Historical Records Office 史料館

Near one of the main streets in Takayama, and down an alley just a little bit is a building label 史料館, which, when translated, means Historical Records Office, or Archives Office.

The signs clearly say this, but there's plenty of other text to digest. I'm looking at the sign on the right side of the image just next to the one with the Japanese flags.

帝国陸海軍 / ていこく りくかいぐん / Imperial Army and Navy
靖国神社 / やすくに じんじゃ / Yasukuni Shrine
遺骨収集 / いこつしゅうしゅう / recovering the remains of soldiers
零戦座席 / ぜろせん ざせき / Zero Fighter ..seat? (not pilot?)
予科練 / よかれん / Yokaren (short for "Naval Aviator Preparatory Course Trainee"?)
銃後 / じゅうご / The Homefront (I guess..)
陸海空自衛隊 / りくかいくう じえいたい / (Land, Sea, Air) Self-Defense Force

The sign to the left of the door reenforces the above, but only with the Imperial Army & Navy, Yasukuni Shrine, Recovering Soldiers, and the Self-Defense Force. I'm not really sure why they emitted the Zero Fighters and Kamikaze pilots from that sign.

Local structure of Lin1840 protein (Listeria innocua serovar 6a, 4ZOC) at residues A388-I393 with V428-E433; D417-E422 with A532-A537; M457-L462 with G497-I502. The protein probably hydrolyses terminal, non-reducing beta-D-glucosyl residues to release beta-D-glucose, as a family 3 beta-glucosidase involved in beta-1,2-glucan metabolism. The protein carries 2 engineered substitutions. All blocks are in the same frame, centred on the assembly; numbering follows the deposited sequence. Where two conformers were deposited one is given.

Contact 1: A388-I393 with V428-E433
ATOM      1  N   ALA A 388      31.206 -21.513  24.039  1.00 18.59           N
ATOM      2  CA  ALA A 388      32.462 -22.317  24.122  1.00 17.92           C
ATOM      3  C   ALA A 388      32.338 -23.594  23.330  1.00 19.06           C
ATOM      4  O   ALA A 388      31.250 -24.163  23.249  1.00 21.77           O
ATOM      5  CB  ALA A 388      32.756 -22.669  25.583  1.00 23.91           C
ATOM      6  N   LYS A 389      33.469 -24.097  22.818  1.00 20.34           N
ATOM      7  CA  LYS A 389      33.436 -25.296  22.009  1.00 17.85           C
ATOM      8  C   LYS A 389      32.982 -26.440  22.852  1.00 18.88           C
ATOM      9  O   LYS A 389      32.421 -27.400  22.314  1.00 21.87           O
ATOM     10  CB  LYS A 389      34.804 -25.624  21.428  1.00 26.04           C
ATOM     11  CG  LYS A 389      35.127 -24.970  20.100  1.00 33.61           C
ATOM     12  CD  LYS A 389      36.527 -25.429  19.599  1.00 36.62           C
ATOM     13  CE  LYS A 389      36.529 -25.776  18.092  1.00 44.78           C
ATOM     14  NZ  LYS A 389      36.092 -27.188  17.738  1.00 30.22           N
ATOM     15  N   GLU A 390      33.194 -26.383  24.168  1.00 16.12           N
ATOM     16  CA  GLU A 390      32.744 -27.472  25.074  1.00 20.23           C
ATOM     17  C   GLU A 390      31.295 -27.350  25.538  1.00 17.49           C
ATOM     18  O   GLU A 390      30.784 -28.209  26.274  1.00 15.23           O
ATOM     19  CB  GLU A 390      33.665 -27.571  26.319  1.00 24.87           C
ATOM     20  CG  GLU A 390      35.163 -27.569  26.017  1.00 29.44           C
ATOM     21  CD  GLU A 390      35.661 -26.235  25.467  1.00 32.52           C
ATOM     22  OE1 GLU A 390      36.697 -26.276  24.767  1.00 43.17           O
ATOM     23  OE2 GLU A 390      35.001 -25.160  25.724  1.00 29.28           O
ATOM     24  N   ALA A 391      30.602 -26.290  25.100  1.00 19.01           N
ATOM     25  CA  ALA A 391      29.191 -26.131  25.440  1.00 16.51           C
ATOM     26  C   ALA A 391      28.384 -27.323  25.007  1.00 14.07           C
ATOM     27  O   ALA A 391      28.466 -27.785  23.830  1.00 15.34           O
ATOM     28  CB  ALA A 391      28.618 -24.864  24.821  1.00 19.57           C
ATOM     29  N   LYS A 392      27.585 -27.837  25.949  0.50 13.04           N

The sign just right of the door says the following:

まつり協賛 / まつり きょうさん / Festival Support
木製落下タンク / もくせい らっか タンク / "Wooden" + "Drop / Fall Down" + "Tank"
I think this is referring to the wooden donation box just inside the door
高山 nantoka.. 飛騨 nantoka.. / This is probably just the neighborhood they represent

So, it just says that there's a donation box inside if you want to support our neighborhood for the Festival.

But! More than that, inside is plenty of war memorabilia the owners have collected. I'm sure most of which was owned by the people in this neighborhood of Takayama.

Above is a wall dedicated to some Navel officers, and some Zero Fighter pilots. The Zero fighter pilots are pretty easy to recognize. They have the big puffy jackets and the white scarfs.

Later in the war, the Zero Fighter plane became more infamous as being used in Kamikaze attacks.

In the back of the room, sat some elderly gentlemen who were most likely war vets, and the proprietors of the majority of items in the office. They were just watching TV. I'm sure if I could actually speak the language, I could get some more interesting information from them.

On the way out, I dumped some change in the donation box, and said, "ありがとうございます。" as I left. One of the elderly dudes yelled out, "Thank you." :)


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